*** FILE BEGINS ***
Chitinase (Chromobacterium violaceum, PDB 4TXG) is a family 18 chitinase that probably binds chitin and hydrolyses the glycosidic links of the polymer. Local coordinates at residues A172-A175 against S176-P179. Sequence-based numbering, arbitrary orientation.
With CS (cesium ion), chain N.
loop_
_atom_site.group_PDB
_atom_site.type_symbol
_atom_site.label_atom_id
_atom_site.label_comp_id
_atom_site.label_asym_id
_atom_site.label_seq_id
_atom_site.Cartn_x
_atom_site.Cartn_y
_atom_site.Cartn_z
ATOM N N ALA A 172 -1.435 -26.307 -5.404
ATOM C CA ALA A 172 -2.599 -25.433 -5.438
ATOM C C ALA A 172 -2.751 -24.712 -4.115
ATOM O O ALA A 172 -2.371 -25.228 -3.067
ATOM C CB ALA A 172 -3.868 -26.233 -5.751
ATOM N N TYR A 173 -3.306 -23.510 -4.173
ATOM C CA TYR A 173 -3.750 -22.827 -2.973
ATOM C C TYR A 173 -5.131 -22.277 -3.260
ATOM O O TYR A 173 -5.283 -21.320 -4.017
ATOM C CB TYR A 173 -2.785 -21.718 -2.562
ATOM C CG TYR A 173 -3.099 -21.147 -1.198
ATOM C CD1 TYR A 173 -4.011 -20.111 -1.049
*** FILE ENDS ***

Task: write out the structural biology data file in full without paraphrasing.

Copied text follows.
Chitinase (Chromobacterium violaceum, PDB 4TXG) is a family 18 chitinase that probably binds chitin and hydrolyses the glycosidic links of the polymer. Local coordinates at residues A172-A175 against S176-P179. Sequence-based numbering, arbitrary orientation.
With CS (cesium ion), chain N.
loop_
_atom_site.group_PDB
_atom_site.type_symbol
_atom_site.label_atom_id
_atom_site.label_comp_id
_atom_site.label_asym_id
_atom_site.label_seq_id
_atom_site.Cartn_x
_atom_site.Cartn_y
_atom_site.Cartn_z
ATOM N N ALA A 172 -1.435 -26.307 -5.404
ATOM C CA ALA A 172 -2.599 -25.433 -5.438
ATOM C C ALA A 172 -2.751 -24.712 -4.115
ATOM O O ALA A 172 -2.371 -25.228 -3.067
ATOM C CB ALA A 172 -3.868 -26.233 -5.751
ATOM N N TYR A 173 -3.306 -23.510 -4.173
ATOM C CA TYR A 173 -3.750 -22.827 -2.973
ATOM C C TYR A 173 -5.131 -22.277 -3.260
ATOM O O TYR A 173 -5.283 -21.320 -4.017
ATOM C CB TYR A 173 -2.785 -21.718 -2.562
ATOM C CG TYR A 173 -3.099 -21.147 -1.198
ATOM C CD1 TYR A 173 -4.011 -20.111 -1.049